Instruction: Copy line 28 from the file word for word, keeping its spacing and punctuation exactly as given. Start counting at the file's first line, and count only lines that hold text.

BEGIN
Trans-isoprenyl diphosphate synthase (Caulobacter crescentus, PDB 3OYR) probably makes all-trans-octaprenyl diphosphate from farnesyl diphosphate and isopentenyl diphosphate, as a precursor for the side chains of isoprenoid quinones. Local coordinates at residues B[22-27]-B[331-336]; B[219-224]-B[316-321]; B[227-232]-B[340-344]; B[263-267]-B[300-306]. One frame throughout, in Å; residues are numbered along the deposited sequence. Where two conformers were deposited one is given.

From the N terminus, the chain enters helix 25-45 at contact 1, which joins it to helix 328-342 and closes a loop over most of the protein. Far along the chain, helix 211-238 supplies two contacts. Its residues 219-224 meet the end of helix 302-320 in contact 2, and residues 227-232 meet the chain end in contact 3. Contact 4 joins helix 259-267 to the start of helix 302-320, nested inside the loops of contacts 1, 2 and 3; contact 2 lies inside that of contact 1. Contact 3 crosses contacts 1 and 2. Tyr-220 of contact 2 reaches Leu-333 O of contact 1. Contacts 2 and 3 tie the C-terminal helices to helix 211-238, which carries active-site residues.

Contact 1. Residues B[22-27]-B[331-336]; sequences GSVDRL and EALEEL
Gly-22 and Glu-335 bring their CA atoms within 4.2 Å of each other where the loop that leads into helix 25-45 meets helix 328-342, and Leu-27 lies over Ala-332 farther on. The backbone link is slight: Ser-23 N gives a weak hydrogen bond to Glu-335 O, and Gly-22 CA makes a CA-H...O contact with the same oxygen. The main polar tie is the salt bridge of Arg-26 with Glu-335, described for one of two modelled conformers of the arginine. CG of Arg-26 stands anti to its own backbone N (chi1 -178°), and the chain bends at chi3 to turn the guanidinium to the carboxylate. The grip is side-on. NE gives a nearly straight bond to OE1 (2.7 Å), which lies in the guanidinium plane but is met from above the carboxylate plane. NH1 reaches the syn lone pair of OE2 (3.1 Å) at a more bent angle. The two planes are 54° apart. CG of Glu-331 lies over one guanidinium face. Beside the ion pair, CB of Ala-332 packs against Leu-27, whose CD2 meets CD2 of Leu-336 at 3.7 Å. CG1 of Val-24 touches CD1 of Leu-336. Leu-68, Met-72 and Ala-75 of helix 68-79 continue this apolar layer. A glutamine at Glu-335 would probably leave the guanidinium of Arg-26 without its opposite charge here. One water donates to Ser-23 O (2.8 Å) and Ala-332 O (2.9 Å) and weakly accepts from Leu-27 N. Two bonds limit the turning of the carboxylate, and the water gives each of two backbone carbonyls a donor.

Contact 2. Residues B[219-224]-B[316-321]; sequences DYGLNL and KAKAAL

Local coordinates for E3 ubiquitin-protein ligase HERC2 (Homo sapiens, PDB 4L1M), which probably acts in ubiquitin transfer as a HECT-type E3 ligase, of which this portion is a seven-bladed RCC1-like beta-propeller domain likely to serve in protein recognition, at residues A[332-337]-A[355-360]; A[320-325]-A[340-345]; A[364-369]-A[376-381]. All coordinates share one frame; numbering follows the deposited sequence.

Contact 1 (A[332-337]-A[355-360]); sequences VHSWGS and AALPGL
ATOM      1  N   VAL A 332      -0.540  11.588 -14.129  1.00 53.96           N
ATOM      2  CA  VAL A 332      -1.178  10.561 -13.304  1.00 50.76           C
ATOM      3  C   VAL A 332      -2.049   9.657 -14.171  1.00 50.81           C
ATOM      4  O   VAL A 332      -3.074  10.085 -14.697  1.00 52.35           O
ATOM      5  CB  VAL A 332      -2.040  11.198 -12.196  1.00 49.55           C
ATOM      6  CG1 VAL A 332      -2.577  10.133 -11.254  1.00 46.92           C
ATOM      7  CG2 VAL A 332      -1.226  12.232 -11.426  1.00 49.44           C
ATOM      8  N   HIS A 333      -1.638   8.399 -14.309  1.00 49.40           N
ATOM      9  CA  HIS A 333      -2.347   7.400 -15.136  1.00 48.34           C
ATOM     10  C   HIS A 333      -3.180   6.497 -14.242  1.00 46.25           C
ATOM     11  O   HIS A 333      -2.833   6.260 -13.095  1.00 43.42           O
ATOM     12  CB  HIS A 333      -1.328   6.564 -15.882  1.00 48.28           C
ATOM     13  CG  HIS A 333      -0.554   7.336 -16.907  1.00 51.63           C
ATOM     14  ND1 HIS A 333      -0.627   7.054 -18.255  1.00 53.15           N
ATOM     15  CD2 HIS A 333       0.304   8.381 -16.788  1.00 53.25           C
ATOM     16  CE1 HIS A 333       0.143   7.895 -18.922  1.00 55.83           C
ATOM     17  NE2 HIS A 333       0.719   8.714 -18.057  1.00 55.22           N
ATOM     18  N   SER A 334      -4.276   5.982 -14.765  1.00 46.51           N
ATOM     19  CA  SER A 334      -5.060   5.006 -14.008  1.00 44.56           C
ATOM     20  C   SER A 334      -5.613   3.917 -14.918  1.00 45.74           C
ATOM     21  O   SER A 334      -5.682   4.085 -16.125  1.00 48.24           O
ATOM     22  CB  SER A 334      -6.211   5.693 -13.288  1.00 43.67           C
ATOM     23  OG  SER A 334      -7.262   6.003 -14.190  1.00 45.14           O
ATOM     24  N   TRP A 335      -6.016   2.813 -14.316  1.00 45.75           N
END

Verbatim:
ATOM     21  O   SER A 334      -5.682   4.085 -16.125  1.00 48.24           O